Prof. Yi Xie, 2015 Laureate for Asia-Pacific

Yi Xie was rewarded for her significant contributions to creating new materials a few atoms thick with promising applications in the conversion of heat or sunlight into electricity.

Inorganic Chemistry

Professor, University of Science & Technology of China, Hefei, China 


Professor Yi Xie’s research is on the cutting-edge of one of our planet’s most crucial issues: harnessing materials for energy conversion. She is working with new unconventional materials only a few atoms thick, known as two-dimensional nanomaterials, in order to maximize the use of electrons to convert energy more efficiently. Her work will contribute to reducing our dependence on ever-scarcer fossil fuels, lessening pollution and boosting energy utilization efficiency.


EMERGING CONCEPT FOR NEW ENERGY CONVERSION MATERIALS


The materials currently used to produce or transfer energy, such as the semiconductors that harvest solar energy to generate electricity, are surprisingly inefficient. Much of the energy - carried by the electrons - is lost along the way: rather than traveling directly to reach reaction molecules or device electrodes, the electrons “bump into each other or onto material.” This causes energy carriers to be destroyed, and unnecessary and destructive heat to be generated. The new ultra-thin materials that Professor Xie’s team is experimenting with are designed to reduce such energy loss via surface structure optimization. They are also far more efficient in harvesting and converting energy sources than conventional materials, pushing energy utilization to the limit.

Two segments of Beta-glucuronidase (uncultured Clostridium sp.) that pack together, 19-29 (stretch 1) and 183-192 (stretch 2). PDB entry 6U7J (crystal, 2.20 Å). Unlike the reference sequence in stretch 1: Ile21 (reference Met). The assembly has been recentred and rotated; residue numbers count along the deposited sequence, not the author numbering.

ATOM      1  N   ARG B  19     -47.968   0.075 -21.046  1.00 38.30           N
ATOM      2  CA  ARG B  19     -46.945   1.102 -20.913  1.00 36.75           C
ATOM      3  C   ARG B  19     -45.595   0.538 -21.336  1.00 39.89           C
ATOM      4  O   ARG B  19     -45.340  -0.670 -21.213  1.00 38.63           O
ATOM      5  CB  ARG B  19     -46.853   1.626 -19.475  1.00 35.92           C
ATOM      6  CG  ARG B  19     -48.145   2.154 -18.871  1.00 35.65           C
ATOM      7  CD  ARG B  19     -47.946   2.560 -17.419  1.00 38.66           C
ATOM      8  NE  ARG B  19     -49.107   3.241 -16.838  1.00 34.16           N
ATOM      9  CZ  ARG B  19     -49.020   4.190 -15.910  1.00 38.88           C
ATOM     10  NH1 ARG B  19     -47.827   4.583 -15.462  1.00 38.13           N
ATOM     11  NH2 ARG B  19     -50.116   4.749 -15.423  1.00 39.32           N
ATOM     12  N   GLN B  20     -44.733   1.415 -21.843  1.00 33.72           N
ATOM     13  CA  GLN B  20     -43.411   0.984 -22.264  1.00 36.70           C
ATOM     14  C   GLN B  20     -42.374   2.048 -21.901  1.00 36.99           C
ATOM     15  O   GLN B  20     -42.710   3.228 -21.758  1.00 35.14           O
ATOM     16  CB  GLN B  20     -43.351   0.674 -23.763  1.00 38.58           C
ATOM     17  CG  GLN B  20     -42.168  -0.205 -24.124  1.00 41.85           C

TEACHING FOR THE FUTURE OF OUR PLANET


Acutely aware that the future of our planet will depend enormously on advances in her field of study, Professor Xie is deeply committed to passing on her knowledge and passion to a new generation. Her reputation as a professor and mentor is on par with her reputation as a researcher, and she has won nearly as many prizes for excellence as an educator as she has for her scientific achievements. Among many other honors, she received the Hok Ying Tung Young Teachers Award at the beginning of her career and was more recently the recipient of the Chinese Academy of Sciences Graduate Advisor Award for several consecutive years. Her attitude is certainly best conveyed by a pithy sentence she addresses to prospective new applicants on her laboratory’s website:


 Enthusiasm for science is the one prerequisite.


L’Oréal–UNESCO
For Women in Science

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